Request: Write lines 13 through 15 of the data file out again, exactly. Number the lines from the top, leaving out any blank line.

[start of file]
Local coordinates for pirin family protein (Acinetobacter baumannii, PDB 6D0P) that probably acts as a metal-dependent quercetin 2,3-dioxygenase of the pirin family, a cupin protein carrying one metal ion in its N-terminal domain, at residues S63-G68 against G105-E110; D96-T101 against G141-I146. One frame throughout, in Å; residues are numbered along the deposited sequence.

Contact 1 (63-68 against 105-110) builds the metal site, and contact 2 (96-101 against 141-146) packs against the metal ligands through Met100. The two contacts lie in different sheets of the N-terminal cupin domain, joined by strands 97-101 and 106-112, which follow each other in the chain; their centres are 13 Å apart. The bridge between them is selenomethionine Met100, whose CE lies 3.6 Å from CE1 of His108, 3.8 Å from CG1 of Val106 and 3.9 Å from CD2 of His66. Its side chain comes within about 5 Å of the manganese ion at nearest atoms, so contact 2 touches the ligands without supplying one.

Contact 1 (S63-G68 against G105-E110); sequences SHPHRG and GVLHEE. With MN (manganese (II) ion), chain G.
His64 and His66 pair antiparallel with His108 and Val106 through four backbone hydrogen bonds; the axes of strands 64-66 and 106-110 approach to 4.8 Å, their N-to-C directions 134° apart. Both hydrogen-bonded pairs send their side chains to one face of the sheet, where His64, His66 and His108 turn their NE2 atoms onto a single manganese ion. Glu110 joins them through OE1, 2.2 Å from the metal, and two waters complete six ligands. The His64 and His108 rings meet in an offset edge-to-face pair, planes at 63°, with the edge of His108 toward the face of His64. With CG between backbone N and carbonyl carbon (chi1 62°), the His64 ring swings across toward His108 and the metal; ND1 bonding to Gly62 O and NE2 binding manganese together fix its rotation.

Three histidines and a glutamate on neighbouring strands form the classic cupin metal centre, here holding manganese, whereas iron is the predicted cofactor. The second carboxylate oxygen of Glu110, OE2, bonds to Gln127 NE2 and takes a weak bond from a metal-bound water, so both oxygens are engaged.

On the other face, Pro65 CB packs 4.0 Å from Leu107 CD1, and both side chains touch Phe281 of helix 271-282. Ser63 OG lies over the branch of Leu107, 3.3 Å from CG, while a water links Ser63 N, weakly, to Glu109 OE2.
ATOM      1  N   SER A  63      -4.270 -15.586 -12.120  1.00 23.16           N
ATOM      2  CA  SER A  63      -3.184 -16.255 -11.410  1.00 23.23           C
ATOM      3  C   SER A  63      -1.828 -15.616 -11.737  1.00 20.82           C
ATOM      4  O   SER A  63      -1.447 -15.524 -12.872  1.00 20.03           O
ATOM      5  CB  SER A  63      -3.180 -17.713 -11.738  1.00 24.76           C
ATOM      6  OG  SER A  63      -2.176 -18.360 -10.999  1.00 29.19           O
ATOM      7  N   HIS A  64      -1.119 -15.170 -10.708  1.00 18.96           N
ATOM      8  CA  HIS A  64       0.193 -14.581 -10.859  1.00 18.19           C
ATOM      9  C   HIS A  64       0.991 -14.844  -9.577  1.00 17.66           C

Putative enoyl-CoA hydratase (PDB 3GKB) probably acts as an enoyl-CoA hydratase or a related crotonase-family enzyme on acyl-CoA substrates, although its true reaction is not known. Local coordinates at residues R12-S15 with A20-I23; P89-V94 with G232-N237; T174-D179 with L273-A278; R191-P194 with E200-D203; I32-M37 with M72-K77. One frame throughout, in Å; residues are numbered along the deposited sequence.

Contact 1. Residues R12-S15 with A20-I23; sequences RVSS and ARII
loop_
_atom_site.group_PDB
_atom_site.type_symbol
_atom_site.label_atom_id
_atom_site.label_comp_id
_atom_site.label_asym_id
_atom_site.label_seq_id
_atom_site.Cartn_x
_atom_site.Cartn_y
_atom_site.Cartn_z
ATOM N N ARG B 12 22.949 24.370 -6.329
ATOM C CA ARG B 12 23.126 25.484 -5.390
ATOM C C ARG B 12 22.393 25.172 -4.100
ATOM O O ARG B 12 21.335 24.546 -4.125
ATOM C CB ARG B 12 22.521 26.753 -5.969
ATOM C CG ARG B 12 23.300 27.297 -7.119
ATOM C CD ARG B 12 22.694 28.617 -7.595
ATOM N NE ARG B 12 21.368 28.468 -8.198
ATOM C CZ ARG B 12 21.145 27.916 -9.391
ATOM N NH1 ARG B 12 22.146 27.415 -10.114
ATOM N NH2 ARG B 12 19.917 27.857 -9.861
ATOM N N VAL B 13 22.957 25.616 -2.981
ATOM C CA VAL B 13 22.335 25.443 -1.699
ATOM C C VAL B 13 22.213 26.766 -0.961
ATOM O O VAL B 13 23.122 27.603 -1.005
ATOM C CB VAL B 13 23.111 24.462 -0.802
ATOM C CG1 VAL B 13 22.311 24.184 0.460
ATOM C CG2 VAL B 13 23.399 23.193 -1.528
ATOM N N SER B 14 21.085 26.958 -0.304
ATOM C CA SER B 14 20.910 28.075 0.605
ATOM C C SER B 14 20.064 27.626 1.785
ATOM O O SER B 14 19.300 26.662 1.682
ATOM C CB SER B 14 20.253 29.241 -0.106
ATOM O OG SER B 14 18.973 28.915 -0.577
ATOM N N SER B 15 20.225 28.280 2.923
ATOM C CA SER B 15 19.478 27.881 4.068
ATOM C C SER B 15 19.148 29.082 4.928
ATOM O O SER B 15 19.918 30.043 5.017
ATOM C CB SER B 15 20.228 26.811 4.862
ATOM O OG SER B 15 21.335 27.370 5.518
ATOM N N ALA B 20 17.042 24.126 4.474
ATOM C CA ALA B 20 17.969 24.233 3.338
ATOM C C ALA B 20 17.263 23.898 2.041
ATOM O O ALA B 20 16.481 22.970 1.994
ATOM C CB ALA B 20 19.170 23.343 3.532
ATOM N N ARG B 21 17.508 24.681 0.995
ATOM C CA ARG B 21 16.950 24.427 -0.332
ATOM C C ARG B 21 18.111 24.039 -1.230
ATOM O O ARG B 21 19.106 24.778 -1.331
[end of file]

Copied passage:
ATOM      7  N   HIS A  64      -1.119 -15.170 -10.708  1.00 18.96           N
ATOM      8  CA  HIS A  64       0.193 -14.581 -10.859  1.00 18.19           C
ATOM      9  C   HIS A  64       0.991 -14.844  -9.577  1.00 17.66           C